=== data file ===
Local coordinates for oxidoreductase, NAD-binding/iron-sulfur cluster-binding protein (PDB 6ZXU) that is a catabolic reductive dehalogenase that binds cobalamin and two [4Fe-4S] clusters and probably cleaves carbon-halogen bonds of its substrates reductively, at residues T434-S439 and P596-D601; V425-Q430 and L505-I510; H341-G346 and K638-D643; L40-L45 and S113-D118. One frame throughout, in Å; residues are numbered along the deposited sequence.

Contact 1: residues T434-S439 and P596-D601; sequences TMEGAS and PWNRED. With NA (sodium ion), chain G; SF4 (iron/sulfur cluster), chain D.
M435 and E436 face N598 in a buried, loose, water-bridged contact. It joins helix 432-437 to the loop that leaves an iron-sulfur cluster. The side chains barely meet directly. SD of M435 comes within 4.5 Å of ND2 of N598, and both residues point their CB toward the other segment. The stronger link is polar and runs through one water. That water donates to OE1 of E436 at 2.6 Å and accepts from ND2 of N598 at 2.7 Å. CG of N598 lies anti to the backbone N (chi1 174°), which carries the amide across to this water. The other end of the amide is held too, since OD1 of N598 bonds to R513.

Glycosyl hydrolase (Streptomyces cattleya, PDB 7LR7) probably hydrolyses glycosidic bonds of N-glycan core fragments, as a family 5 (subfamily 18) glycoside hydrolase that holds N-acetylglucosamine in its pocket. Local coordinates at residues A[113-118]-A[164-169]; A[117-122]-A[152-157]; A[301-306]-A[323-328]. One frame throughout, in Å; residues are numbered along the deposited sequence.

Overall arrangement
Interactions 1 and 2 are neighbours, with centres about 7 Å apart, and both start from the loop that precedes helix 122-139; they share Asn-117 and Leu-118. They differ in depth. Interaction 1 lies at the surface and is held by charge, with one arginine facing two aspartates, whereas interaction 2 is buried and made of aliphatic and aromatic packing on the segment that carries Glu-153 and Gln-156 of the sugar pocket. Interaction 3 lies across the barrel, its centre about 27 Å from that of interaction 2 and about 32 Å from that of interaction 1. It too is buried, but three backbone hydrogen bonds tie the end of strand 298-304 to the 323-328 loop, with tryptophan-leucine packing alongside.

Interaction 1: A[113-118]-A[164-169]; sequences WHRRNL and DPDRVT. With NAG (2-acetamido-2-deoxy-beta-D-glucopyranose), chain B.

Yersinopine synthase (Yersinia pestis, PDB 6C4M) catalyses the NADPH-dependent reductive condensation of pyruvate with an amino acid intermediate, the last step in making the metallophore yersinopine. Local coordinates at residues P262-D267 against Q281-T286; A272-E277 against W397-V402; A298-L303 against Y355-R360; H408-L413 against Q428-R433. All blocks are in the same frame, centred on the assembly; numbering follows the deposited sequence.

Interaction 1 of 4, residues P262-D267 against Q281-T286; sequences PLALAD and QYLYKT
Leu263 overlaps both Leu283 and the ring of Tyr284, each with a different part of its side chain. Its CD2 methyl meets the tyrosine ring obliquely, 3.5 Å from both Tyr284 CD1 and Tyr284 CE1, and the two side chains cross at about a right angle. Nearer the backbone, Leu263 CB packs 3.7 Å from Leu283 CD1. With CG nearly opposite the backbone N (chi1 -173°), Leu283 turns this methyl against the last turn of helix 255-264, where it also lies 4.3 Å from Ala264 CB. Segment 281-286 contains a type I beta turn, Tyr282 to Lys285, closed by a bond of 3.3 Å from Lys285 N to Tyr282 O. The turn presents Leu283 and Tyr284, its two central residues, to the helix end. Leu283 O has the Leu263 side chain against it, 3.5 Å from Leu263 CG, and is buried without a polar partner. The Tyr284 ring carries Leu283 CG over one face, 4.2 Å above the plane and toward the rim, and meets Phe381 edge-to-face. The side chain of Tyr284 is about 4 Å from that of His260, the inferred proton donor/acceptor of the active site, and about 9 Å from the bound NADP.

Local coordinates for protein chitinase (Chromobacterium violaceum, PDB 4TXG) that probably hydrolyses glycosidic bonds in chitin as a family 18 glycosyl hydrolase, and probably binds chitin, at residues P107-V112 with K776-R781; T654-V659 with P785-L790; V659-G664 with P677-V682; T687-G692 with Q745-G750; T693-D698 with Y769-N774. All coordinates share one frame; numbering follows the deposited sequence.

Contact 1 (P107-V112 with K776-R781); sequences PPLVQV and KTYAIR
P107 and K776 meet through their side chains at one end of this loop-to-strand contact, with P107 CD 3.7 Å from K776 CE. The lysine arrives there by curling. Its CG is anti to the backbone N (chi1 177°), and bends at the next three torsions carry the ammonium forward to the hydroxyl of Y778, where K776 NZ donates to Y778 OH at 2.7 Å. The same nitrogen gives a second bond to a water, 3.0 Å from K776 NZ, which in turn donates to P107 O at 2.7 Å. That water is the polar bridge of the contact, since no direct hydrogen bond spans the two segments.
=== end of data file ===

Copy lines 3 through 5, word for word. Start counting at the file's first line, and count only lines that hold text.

M435 and E436 face N598 in a buried, loose, water-bridged contact. It joins helix 432-437 to the loop that leaves an iron-sulfur cluster. The side chains barely meet directly. SD of M435 comes within 4.5 Å of ND2 of N598, and both residues point their CB toward the other segment. The stronger link is polar and runs through one water. That water donates to OE1 of E436 at 2.6 Å and accepts from ND2 of N598 at 2.7 Å. CG of N598 lies anti to the backbone N (chi1 174°), which carries the amide across to this water. The other end of the amide is held too, since OD1 of N598 bonds to R513.

Glycosyl hydrolase (Streptomyces cattleya, PDB 7LR7) probably hydrolyses glycosidic bonds of N-glycan core fragments, as a family 5 (subfamily 18) glycoside hydrolase that holds N-acetylglucosamine in its pocket. Local coordinates at residues A[113-118]-A[164-169]; A[117-122]-A[152-157]; A[301-306]-A[323-328]. One frame throughout, in Å; residues are numbered along the deposited sequence.

Overall arrangement